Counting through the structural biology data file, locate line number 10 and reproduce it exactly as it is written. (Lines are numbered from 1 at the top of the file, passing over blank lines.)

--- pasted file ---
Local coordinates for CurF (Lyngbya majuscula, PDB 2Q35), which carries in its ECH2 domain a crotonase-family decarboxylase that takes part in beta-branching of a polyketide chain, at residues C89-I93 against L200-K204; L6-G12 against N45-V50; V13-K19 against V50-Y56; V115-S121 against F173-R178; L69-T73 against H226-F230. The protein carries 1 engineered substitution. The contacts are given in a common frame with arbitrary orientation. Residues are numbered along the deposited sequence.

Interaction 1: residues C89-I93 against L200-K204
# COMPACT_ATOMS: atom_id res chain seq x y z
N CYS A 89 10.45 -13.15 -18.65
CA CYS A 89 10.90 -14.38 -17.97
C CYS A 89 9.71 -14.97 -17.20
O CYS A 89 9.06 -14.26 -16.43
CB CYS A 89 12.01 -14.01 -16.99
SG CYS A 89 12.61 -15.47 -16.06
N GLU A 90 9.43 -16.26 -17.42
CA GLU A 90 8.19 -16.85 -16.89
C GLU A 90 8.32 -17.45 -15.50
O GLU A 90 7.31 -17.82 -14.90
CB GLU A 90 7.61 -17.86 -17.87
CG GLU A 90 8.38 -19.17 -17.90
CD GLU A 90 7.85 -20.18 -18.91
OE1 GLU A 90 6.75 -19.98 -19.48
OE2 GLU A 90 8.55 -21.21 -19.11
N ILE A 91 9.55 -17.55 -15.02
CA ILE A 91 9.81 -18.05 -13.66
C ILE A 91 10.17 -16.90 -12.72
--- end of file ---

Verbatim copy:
N GLU A 90 9.43 -16.26 -17.42